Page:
One of the very few surviving drawings from the Warsaw Ghetto


“Zog Nit Keynmol (Song of the Warsaw Ghetto)”

Never say that you have reached the very end,
When leaden skies a bitter future may portend;
For sure the hour for which we yearn will yet arrive,
And our marching step will thunder: we survive!

From green palm trees to the land of distant snow,
We are here with our sorrow, our woe,
And wherever our blood was shed in pain,
Our fighting spirits now will resurrect again.

The golden rays of morning sun will dry our tears,
Dispelling bitter agony of yesteryears,
But if the sun and dawn with us will be delayed,
Then let this song ring out to you the call, instead.

Not lead, but blood inscribed this bitter song we sing,
It’s not a caroling of birds upon the wing,
But ’twas a people midst the crashing fires of hell
That sang this song and fought courageous till it fell.

So never say that you have reached the very end
Though leaden skies a bitter future may portend
Because the hour which we yearn for will arrive
And our marching step will thunder: We survive!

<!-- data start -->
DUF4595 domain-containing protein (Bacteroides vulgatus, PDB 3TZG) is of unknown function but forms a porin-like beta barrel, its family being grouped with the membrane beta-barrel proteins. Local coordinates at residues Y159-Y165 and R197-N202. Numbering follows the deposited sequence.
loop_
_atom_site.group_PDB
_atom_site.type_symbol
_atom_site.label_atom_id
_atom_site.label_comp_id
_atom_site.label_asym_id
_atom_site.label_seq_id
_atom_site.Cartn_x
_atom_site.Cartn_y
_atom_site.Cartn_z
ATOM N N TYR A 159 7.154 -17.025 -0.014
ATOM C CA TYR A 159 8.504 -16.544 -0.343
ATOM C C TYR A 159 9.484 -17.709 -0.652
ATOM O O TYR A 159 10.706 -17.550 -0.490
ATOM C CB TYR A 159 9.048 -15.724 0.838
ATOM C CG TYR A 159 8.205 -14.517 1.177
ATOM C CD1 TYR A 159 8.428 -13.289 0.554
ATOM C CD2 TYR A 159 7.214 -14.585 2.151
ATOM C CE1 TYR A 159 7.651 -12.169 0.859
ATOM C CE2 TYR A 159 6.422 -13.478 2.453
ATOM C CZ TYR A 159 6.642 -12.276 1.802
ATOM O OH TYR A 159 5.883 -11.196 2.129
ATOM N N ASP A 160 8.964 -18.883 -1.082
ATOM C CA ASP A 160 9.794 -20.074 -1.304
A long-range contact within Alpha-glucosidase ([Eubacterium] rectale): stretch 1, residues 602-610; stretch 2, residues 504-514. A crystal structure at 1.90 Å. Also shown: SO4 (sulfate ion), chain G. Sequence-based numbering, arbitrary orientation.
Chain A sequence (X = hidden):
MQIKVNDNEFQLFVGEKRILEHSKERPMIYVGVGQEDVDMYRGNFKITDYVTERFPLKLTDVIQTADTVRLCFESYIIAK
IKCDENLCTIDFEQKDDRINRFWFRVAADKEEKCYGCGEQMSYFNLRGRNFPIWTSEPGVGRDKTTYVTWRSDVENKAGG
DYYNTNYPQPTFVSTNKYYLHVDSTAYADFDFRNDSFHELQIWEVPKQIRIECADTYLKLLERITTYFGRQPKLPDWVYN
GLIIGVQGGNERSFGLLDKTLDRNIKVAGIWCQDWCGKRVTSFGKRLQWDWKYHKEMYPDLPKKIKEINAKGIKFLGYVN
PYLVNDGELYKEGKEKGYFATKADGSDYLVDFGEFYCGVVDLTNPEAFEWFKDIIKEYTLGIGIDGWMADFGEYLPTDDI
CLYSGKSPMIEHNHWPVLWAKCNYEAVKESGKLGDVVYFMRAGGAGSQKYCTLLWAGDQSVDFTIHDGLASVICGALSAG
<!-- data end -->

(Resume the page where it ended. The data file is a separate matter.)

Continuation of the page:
I like history and am a fan of World War II movies. Now when I say that, I don’t mean the combat films, though there are many fine examples. My favorites are those that focus on the people who fought as Partisans against the fascist forces of that time. Movies like Hangmen Also Die!, The Seventh Cross and Watch on the Rhine are such examples and favorites of mine. Casablanca, at its core, is also such a film.

There is something in these films that goes beyond the horror and stupidity of war and brings a very human element into the conversation. For me, it is the portrayal of common people fighting for their freedom and dignity in any way they can against brutal and overwhelmingly oppressive forces that I find so appealing. They often band together in covert underground organizations to form a network that attempts to stymie their oppressors expansive desires.

Many of these groups of partisans had rallying songs that they used to unite themselves and to shore up their strength and courage. In Watch on the Rhine, one of my favorite characters in all filmdom, a Resistance leader played to perfection by Paul Lukas, sings a song that he sang as a German soldier returning from WW I that had been adapted as a song of resistance to the Nazis. Very powerful stuff.

The song below (with lyrics above) is such a song. It is Zog Nit Keynmol which is sometimes called The Song of the Partisans or The Song of the Warsaw Ghetto. It was sung during the siege of the Warsaw Ghetto and is still sung today as an anthem of defiance and perseverance.